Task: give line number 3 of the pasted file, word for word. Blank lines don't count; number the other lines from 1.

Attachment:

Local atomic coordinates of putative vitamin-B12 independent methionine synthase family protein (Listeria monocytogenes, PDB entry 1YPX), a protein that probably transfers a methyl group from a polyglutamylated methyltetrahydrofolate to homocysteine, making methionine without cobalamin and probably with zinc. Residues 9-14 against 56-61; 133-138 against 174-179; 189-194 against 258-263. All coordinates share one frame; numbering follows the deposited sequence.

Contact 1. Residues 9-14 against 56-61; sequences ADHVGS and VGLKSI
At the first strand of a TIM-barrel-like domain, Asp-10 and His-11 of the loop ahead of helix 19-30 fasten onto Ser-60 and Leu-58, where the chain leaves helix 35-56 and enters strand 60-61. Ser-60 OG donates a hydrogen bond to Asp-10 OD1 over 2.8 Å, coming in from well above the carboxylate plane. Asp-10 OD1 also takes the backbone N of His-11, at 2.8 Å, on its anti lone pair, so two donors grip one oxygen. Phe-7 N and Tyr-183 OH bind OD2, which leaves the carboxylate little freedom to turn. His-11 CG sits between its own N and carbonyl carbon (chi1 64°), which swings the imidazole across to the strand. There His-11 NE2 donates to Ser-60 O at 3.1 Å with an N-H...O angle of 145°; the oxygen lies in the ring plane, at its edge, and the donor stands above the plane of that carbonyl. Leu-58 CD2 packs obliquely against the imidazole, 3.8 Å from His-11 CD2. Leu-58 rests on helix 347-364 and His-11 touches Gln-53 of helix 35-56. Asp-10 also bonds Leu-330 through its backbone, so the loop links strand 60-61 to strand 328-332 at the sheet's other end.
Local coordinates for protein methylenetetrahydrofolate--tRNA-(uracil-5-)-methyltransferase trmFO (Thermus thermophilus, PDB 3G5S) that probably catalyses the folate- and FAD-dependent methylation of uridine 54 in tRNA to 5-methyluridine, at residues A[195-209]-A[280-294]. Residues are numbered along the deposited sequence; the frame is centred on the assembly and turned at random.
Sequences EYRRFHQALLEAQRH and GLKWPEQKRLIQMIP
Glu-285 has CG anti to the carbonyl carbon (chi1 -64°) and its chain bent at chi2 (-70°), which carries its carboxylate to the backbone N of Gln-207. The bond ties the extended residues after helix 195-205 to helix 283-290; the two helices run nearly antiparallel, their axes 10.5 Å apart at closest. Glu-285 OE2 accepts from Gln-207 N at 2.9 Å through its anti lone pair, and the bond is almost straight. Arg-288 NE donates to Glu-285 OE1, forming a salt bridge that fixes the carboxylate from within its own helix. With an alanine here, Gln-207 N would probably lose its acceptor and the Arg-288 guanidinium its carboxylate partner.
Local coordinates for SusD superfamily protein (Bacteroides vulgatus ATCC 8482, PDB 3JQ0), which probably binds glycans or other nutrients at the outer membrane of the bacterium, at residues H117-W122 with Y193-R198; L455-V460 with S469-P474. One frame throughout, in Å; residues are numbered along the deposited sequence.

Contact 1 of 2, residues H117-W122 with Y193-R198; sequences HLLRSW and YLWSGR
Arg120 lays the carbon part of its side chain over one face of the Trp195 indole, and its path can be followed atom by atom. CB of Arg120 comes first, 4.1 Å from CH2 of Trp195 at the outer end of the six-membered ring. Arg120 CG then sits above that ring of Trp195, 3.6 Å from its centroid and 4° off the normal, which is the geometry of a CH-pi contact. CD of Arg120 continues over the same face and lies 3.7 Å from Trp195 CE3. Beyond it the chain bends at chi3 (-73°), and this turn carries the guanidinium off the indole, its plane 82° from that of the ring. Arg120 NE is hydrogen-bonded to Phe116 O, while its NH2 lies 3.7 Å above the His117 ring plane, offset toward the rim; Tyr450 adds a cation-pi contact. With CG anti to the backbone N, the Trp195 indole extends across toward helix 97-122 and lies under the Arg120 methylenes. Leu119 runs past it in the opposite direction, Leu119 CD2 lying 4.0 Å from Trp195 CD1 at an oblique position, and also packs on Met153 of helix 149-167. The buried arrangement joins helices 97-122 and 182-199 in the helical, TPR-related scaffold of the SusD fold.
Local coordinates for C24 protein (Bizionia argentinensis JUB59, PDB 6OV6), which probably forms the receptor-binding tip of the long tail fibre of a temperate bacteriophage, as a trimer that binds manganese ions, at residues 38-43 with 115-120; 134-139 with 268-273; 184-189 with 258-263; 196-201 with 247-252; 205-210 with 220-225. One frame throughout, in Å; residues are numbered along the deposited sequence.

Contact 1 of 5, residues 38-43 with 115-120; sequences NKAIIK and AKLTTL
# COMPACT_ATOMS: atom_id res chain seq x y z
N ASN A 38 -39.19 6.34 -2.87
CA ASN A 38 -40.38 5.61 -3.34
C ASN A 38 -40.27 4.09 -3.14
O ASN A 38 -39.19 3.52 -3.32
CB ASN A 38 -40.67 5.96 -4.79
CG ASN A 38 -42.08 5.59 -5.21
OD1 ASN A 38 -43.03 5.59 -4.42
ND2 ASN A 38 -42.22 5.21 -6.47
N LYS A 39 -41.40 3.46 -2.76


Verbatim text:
At the first strand of a TIM-barrel-like domain, Asp-10 and His-11 of the loop ahead of helix 19-30 fasten onto Ser-60 and Leu-58, where the chain leaves helix 35-56 and enters strand 60-61. Ser-60 OG donates a hydrogen bond to Asp-10 OD1 over 2.8 Å, coming in from well above the carboxylate plane. Asp-10 OD1 also takes the backbone N of His-11, at 2.8 Å, on its anti lone pair, so two donors grip one oxygen. Phe-7 N and Tyr-183 OH bind OD2, which leaves the carboxylate little freedom to turn. His-11 CG sits between its own N and carbonyl carbon (chi1 64°), which swings the imidazole across to the strand. There His-11 NE2 donates to Ser-60 O at 3.1 Å with an N-H...O angle of 145°; the oxygen lies in the ring plane, at its edge, and the donor stands above the plane of that carbonyl. Leu-58 CD2 packs obliquely against the imidazole, 3.8 Å from His-11 CD2. Leu-58 rests on helix 347-364 and His-11 touches Gln-53 of helix 35-56. Asp-10 also bonds Leu-330 through its backbone, so the loop links strand 60-61 to strand 328-332 at the sheet's other end.